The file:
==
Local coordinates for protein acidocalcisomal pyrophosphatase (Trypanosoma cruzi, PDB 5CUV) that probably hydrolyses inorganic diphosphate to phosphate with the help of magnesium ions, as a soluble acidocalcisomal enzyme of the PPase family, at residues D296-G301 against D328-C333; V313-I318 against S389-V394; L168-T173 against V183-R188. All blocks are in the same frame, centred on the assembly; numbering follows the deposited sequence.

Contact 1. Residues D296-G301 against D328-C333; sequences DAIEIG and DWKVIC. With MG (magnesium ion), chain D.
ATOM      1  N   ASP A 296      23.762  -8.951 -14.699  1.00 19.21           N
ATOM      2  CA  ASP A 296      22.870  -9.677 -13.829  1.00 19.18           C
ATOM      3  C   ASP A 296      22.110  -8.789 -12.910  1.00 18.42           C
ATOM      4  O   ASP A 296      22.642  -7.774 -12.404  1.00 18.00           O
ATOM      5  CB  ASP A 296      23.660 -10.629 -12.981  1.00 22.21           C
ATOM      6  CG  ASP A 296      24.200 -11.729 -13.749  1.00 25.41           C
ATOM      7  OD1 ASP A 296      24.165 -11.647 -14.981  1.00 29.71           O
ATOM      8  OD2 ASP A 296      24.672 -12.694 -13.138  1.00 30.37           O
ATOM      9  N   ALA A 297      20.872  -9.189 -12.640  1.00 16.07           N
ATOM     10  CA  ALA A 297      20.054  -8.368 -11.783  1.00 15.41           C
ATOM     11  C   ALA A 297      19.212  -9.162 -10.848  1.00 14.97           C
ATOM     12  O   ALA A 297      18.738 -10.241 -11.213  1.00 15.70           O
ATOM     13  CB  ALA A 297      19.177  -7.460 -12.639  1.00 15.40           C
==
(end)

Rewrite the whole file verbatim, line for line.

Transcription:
Local coordinates for protein acidocalcisomal pyrophosphatase (Trypanosoma cruzi, PDB 5CUV) that probably hydrolyses inorganic diphosphate to phosphate with the help of magnesium ions, as a soluble acidocalcisomal enzyme of the PPase family, at residues D296-G301 against D328-C333; V313-I318 against S389-V394; L168-T173 against V183-R188. All blocks are in the same frame, centred on the assembly; numbering follows the deposited sequence.

Contact 1. Residues D296-G301 against D328-C333; sequences DAIEIG and DWKVIC. With MG (magnesium ion), chain D.
ATOM      1  N   ASP A 296      23.762  -8.951 -14.699  1.00 19.21           N
ATOM      2  CA  ASP A 296      22.870  -9.677 -13.829  1.00 19.18           C
ATOM      3  C   ASP A 296      22.110  -8.789 -12.910  1.00 18.42           C
ATOM      4  O   ASP A 296      22.642  -7.774 -12.404  1.00 18.00           O
ATOM      5  CB  ASP A 296      23.660 -10.629 -12.981  1.00 22.21           C
ATOM      6  CG  ASP A 296      24.200 -11.729 -13.749  1.00 25.41           C
ATOM      7  OD1 ASP A 296      24.165 -11.647 -14.981  1.00 29.71           O
ATOM      8  OD2 ASP A 296      24.672 -12.694 -13.138  1.00 30.37           O
ATOM      9  N   ALA A 297      20.872  -9.189 -12.640  1.00 16.07           N
ATOM     10  CA  ALA A 297      20.054  -8.368 -11.783  1.00 15.41           C
ATOM     11  C   ALA A 297      19.212  -9.162 -10.848  1.00 14.97           C
ATOM     12  O   ALA A 297      18.738 -10.241 -11.213  1.00 15.70           O
ATOM     13  CB  ALA A 297      19.177  -7.460 -12.639  1.00 15.40           C